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UMTV: Summer Church Camp

 

Miles away from iPhones and the Internet, young people by the millions still go away to summer camp. Lilla Marigza reports that not much has changed over the last 50 years, and camp organizers say that's a good thing.

Script:

(Locator: Lyles, Tennessee)

(Song leader with guitar sings) "Jesus loves me."

(Kids sing) "J-E-S-U-S, whoo!"

Ahhh ... summer camp ... most of it is just as you may remember it.

(Counselor holding ball) "Here we go."

(Kid swings bat)

A few things have apparently gotten better.

Anna: "The food's really good. They make a lot of good things."

The Reverend Kevin Witt is director of retreat ministries for The United Methodist Church. He's been doing camp for decades at places like Cedar Crest in Tennessee.

The goal is to get youngsters to step out of their comfort zones.

The Rev. Kevin Witt, United Methodist Church Camp Executive: "Children can get really centered in on a particular activity that they do and that becomes a routine. And I can forget my daily activities, and I can't remember what I did last Tuesday. But I can tell you what I did at camp four years ago."

Cassidy: "My favorite thing at camp has to be ... mostly everything."

Devon Penner, Camp Cedar Crest Counselor: "Nowadays, you experience God through text messaging, or Internet. I think it's important for kids to come out here in nature and experience what God created in a different way."

Today's camps appeal to a wide range of abilities and interests, like this performing arts camp at Wesley Woods in Wisconsin.

Daniel Smith is a recent graduate of Garrett Evangelical Seminary. After spending several summers as a counselor, Smith found his calling in camping.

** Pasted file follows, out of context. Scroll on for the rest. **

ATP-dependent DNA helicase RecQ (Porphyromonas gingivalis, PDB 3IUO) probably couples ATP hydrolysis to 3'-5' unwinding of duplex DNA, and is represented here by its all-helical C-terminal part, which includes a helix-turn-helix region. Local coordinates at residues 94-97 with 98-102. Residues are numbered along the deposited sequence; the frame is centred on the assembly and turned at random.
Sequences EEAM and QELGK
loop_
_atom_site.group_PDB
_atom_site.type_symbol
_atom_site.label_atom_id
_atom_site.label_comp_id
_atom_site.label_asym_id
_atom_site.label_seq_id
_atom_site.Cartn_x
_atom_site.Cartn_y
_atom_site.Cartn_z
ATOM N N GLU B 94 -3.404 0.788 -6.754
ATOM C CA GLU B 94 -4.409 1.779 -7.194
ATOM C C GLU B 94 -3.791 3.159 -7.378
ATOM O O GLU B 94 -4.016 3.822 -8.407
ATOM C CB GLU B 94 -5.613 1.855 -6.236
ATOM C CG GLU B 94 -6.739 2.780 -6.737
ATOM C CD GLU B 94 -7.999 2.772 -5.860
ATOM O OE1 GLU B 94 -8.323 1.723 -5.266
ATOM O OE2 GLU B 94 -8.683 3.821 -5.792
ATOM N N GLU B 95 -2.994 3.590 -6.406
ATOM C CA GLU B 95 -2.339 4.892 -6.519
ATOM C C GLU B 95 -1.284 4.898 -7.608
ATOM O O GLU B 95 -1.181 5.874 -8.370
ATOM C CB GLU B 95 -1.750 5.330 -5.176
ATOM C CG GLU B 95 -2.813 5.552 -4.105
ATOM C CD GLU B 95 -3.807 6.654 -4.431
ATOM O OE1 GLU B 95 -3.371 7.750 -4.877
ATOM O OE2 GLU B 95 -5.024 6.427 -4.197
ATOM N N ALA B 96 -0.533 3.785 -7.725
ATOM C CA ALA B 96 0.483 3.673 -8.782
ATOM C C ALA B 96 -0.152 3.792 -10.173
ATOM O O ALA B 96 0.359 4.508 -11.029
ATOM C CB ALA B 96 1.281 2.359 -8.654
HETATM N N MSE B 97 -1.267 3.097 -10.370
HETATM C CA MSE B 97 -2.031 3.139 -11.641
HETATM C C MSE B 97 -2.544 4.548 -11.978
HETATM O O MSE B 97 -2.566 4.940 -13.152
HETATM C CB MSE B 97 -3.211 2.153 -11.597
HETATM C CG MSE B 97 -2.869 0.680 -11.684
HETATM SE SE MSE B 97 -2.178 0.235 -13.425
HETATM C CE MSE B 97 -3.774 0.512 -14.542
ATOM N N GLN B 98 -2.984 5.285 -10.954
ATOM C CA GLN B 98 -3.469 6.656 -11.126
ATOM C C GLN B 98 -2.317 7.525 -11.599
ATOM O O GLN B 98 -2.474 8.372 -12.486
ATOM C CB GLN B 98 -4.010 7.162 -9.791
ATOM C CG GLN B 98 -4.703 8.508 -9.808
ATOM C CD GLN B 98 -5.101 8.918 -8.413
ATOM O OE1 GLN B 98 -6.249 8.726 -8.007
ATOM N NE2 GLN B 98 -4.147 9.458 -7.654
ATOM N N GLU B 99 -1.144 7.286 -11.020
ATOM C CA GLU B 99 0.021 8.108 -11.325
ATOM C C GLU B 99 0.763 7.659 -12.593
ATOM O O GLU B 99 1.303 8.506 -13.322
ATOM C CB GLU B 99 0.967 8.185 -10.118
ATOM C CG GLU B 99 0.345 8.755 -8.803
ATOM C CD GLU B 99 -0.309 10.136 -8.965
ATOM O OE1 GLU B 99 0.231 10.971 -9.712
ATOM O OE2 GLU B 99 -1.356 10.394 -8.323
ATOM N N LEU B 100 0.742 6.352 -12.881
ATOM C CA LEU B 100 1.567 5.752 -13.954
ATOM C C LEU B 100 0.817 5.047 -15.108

Daniel Smith, Camp Cedar Crest Staff: "Kids go to church once a week for an hour. They come to camp and practically get a whole year's worth of Sunday school in one week."

(Leader at outdoor Bible study) "I need you to let my people go. Pharaoh didn't want to do it."

This is 13-year-old Marshall's third year at camp.

Marshall, 13-year-old Camper: "I keep coming back because the ways they teach about God. You don't find much opportunities to learn about God in this way."

The Rev. Kevin Witt: "This is one of the great doors that people can walk through that The United Methodist Church provides. We have lots of folks who come to these experiences who are not regular churchgoers and for some who are now persons of faith, that's their first encounter with the church."

Eli, 12-year-old Camper: "We sing about God every night. So it's a warming experience to be here."

(Song leader with guitar) "Oh, them lions they can eat my body but they can't, no, swallow my soul..."

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The United Methodist Church operates 220 camp and retreat centers serving one million people year-round.

For more information on camp and retreat opportunities for all ages, visit the website.

This video was produced by United Methodist Communications in Nashville, TN.
Media contact is Fran Walsh, 615-742-5458. The story was first published on July 28, 2010.